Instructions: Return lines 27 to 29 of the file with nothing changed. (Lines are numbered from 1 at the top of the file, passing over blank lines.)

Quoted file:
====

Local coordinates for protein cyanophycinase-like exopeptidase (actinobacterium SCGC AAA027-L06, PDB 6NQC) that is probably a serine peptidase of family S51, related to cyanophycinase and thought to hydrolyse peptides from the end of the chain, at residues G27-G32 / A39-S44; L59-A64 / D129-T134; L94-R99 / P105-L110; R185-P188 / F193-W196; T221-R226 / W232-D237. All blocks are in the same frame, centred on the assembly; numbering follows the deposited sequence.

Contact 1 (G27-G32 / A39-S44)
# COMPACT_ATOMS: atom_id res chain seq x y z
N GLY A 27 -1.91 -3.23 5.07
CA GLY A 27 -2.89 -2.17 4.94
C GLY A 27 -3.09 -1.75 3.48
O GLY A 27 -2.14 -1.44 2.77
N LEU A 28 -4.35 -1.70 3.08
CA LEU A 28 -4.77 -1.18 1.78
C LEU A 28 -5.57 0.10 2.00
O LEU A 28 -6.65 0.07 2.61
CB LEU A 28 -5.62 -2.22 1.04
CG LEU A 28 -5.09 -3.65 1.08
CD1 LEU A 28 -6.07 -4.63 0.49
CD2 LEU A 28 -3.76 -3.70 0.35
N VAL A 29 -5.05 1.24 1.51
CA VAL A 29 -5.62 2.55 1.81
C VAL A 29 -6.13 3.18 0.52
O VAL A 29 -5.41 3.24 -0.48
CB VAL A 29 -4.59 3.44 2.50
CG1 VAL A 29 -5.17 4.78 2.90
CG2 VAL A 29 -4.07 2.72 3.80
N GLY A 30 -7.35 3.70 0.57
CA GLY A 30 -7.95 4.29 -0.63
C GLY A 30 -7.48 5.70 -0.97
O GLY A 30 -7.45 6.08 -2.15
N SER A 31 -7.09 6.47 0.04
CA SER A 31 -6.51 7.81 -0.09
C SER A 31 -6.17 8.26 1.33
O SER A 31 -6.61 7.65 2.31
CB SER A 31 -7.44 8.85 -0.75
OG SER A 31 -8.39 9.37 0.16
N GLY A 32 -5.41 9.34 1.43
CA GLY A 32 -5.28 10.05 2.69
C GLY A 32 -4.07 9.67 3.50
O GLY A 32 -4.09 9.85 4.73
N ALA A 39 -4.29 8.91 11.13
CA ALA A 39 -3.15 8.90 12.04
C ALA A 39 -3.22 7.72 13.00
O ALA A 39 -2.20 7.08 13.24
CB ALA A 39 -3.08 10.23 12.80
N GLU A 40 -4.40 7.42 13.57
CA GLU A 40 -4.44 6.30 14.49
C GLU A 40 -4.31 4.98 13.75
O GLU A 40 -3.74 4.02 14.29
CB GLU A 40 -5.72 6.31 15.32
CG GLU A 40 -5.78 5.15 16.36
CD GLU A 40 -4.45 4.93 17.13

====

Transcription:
N SER A 31 -7.09 6.47 0.04
CA SER A 31 -6.51 7.81 -0.09
C SER A 31 -6.17 8.26 1.33